Abstract 3380: Acetylation-dependent Regulation Of Notch1 Signaling In Endothelial Cells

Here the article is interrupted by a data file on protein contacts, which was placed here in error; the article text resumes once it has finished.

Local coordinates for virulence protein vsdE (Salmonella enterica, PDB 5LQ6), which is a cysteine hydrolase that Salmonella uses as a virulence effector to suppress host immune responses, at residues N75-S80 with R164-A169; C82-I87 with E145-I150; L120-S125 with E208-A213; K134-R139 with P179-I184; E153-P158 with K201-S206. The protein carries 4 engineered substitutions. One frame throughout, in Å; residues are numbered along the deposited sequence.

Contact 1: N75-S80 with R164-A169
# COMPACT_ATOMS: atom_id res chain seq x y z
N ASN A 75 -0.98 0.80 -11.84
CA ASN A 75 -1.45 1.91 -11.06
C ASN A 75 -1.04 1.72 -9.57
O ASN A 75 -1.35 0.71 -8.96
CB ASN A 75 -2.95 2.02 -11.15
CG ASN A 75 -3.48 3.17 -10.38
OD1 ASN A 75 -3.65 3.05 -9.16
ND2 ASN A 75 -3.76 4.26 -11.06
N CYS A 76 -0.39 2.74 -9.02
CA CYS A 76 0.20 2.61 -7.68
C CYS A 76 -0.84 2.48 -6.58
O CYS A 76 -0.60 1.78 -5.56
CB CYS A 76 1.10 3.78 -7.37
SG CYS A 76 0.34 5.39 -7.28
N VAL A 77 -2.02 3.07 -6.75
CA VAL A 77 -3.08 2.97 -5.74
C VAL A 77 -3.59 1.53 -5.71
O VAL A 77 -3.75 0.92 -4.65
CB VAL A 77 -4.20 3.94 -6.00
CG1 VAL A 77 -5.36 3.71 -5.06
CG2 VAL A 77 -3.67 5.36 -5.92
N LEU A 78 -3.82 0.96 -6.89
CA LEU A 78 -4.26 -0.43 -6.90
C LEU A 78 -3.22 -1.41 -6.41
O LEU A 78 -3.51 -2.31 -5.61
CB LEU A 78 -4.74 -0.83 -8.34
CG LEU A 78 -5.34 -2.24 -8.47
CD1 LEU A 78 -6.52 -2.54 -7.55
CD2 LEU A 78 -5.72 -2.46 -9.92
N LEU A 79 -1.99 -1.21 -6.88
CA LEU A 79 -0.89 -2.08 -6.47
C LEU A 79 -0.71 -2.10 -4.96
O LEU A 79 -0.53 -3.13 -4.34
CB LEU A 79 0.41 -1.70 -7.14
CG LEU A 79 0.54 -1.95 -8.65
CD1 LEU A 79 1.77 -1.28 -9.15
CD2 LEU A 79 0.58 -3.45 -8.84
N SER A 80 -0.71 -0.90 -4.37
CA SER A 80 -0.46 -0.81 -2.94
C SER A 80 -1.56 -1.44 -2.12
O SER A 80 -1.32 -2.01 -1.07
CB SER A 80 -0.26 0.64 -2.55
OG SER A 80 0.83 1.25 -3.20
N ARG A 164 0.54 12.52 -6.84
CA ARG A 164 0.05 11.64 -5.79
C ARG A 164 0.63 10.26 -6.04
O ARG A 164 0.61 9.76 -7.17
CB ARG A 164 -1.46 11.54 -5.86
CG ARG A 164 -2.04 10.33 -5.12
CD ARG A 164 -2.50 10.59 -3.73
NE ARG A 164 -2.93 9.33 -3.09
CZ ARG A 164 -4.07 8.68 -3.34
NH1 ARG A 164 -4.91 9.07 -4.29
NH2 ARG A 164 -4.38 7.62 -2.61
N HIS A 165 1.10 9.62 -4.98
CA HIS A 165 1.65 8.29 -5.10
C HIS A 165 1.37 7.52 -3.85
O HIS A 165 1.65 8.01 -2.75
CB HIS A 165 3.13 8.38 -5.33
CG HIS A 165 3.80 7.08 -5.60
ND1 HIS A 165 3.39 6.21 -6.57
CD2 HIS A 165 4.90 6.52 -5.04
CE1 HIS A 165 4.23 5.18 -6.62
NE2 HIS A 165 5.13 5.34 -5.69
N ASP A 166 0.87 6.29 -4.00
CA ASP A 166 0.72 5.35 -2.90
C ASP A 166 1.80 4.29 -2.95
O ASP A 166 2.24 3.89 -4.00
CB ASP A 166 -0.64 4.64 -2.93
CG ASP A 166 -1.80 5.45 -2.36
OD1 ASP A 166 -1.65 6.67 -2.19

The Notch signaling pathway is a versatile regulator of cell fate decisions and plays an essential role for embryonic and postnatal vascular development. As only modest differences in Notch pathway activity suffice to determine dramatic differences in blood vessel development, this pathway is tightly regulated by a variety of molecular mechanisms. Reversible acetylation has emerged as an important post-translational modification of several non-histone proteins, which are targeted by histone deacetylases (HDACs). Here, we report that specifically the Notch1 intracellular domain (NICD) is itself an acetylated protein and that its acetylation level is tightly regulated by the SIRT1 deacetylase, which we have previously identified as a key regulator of endothelial angiogenic functions during vascular growth. Coexpression of NICD with histone acetyltransferases such as p300 or PCAF induced a dose- and time-dependent acetylation of NICD. Blocking HDAC activity using the class III HDAC inhibitor nicotinamid (NAM), but not the class I/II HDAC inhibior trichostatin A, resulted in a significant increase of NICD acetylation suggesting that NICD is targetd by class III HDACs for deacetylation. Among the class III HDACs with deacetylase activity (SIRT1, 2, 3, 5), knock down of specifically SIRT1 resulted in enhanced acetylation of NICD. Moreover, wild type SIRT1, but not a catalytically inactive mutant catalyzed the deacetylation of NICD in a nicotinamid-dependent manner. SIRT1, but SIRT2, SIRT3 or SIRT5, associated with NICD through its catalytic domain demonstrating that SIRT1 is a direct NICD deacetylase. Enhancing NICD acetylation by either overexpression of p300 or inhibition of SIRT1 activity using NAM or RNAi-mediated knock down resulted in enhanced NICD protein stability by blocking its ubiquitin-mediated degradation. Consistent with these results, loss of SIRT1 amplified Notch target gene expression in endothelial cells in response to NICD overexpression or treatment with the Notch ligand Dll4. In summary, our results identify reversible acetylation of NICD as a novel molecular mechanism to control Notch signaling and suggest that deacetylation of NICD by SIRT1 plays a key role in the dynamic regulation of Notch signaling in endothelial cells.